Written by Charles B. Smith
Review by Steve Donoghue

Smith’s hefty and entirely impressive debut novel, 1914, dramatizes the cataclysmic opening year of the First World War through the viewpoints of a small cast of characters carefully chosen to show many sides of the conflict. This is an old and oft-used fictional technique, and Smith employs it with panoramic skill, as the news of the assassination of Archduke Franz Ferdinand breaks into the separate worlds of such characters as American aeronautics pioneer Gordon Graham, best friends Percy Ward and Arthur Ellis, British enlisted man Vernon Hayes and his wife, German lance-corporal Gefreiter Hentsch, French enlisted man Denis Roux, and half a dozen others.

Through the lens of these characters, we see all the follies and tragedies of the war, from the hopeful belief that it would be “over by Christmas” to the grinding misery of warfare at the Front, and Smith invests his actors with such fallible, three-dimensional (and more than occasionally maddening) personalities that they propel the narrative even past the blocks of exposition that are unavoidable in a novel of this size and scope.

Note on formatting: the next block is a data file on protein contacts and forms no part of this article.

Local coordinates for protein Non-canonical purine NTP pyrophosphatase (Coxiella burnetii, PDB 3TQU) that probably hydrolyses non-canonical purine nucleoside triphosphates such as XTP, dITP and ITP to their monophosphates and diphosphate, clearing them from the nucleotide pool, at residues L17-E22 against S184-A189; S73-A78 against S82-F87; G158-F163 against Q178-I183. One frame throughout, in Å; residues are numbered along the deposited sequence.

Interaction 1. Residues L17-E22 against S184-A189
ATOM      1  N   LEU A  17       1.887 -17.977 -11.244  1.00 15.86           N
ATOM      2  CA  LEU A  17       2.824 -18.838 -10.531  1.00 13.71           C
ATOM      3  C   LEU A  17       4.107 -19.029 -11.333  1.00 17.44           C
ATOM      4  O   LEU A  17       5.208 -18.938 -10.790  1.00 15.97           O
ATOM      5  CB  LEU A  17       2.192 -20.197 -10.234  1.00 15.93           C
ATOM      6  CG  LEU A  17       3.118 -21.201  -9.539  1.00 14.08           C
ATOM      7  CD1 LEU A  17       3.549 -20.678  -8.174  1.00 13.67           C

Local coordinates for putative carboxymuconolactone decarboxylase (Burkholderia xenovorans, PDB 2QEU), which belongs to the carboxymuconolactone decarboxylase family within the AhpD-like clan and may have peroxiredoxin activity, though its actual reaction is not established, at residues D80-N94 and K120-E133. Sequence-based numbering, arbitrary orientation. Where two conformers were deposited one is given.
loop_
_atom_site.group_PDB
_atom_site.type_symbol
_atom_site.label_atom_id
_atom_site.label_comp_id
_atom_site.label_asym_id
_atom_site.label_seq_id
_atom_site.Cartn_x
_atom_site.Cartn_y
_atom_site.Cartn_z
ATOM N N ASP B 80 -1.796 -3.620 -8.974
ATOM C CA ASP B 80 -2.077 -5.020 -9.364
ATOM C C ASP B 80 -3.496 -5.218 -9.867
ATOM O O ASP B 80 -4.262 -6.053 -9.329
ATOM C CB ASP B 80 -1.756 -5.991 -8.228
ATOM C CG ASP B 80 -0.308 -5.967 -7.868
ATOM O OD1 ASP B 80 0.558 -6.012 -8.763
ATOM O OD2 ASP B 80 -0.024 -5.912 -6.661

Smith’s ear for dialogue is extremely sharp, and his flair for pacing keeps this long novel from sagging at any point. Here, at the 100-year anniversary of the Great War’s beginning comes a heartfelt and truly memorable novel about the war’s horrific opening months. Very strongly recommended.